What Ken Ham Should Have Said to Bill Nye

In one of his rebuttals or his closing statement, it would have been refreshing to hear an Elijah mock the prophets of Baal.

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Mr. Nye, I’ve heard you reference Creationism with words like “extraordinary” and even faux surprise as if you could not fathom the foolishness of a mind that would hold to a literal, six day Creation by an omnipotent God as is recorded in the Bible.

Yet textbooks across our nation commonly teach that the Big Bang happened 14 billion years ago followed by a rock forming over the next 10 billion years or so. Life then sprang from this rock when water from some fantastic source chanced to fall upon it.

So, all life that we see today came from a rock. Consciousness, personality, spiritual entities like the laws of logic, morality, and science, maternal love, the pleasure we feel when we do good, information in cells—and we have not even mentioned irreducibly complex systems like blood clotting, the nervous system, and reproduction—all of these immaterial realities of life came from a rock.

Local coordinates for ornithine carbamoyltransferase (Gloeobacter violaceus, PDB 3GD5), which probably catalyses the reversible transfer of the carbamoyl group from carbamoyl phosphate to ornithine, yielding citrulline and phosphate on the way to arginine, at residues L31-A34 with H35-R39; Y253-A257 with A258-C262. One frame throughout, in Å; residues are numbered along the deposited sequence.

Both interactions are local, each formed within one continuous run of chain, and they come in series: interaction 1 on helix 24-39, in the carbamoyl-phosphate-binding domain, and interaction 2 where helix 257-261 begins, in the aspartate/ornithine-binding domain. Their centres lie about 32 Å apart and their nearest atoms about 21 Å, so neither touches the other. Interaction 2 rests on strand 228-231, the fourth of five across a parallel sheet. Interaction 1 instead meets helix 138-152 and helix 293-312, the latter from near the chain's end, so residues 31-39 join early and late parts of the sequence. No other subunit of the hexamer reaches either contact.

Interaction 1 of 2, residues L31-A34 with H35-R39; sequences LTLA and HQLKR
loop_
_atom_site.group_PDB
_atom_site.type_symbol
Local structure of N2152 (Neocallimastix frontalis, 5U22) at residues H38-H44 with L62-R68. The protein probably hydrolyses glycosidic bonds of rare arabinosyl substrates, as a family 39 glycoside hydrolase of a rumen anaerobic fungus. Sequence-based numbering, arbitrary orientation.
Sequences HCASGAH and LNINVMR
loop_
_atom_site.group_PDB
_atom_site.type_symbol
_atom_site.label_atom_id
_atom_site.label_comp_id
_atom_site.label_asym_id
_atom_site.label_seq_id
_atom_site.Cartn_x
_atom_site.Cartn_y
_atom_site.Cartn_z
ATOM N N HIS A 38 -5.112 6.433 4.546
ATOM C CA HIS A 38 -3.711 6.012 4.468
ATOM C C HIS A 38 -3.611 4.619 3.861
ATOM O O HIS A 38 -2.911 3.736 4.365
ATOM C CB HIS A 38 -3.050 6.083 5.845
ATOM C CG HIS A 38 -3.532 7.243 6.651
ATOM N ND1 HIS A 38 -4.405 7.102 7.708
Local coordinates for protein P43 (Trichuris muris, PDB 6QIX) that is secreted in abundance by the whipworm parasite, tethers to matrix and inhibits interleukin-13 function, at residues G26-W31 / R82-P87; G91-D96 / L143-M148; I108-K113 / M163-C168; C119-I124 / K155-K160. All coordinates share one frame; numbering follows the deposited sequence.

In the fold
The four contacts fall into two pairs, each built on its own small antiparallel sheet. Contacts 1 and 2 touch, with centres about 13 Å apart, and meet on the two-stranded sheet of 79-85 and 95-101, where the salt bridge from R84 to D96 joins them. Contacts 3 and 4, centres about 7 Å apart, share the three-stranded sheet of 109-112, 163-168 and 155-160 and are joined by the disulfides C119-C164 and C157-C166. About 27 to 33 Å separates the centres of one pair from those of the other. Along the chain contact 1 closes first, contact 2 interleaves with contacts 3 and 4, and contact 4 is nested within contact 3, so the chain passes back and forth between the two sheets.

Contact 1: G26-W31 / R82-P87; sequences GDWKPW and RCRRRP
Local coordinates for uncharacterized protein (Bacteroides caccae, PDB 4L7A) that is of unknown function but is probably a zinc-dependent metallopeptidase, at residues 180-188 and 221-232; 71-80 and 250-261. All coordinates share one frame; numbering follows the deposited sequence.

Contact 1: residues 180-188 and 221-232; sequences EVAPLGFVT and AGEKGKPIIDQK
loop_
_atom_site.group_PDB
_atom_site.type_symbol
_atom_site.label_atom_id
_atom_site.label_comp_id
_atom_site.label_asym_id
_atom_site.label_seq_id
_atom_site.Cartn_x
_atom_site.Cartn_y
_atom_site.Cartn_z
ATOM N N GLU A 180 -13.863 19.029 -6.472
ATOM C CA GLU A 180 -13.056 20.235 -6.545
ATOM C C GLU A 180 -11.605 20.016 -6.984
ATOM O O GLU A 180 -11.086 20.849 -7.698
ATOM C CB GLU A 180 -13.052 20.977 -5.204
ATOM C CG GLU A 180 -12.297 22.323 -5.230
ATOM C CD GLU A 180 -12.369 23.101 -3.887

That is what you believe. We came from a rock. Everything we see in this room from the people to the live streaming internet to our own eyeballs, came from a rock. Now, I like you as a person, and I would be glad to have you as a neighbor, but that particular belief can only be looked at honestly as a kind of insanity.

And you have the boldness to call the view extraordinary that says that an all-powerful, infinite Person could create a complex world? Again, I like you, and I want to be gracious toward you, but that conclusion is ridiculous.

The only possible way I can explain obviously intelligent people holding to that view is that they must really hate the God who makes my view both possible and necessary. And interestingly enough, that is exactly what John 7:7 says, “The world hates me [Jesus Christ].” Paul and Peter make some similar comments in their writings, so it would appear that the real divide between us is something in the heart rather than the head.

I mean, a rock over an infinite Person? Mr. Nye, you’ve got to rethink this one.

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I know in a dialogue you have to think on your feet, but he could have prepared a few slides on that theme and had them waiting for the finale or something. As far as the potential complaint that this little speech is not “nice,” let’s not forget that it is true, it could be said graciously, and we are in far greater danger of trying to be too nice, than too bold. What would a John Knox have said?

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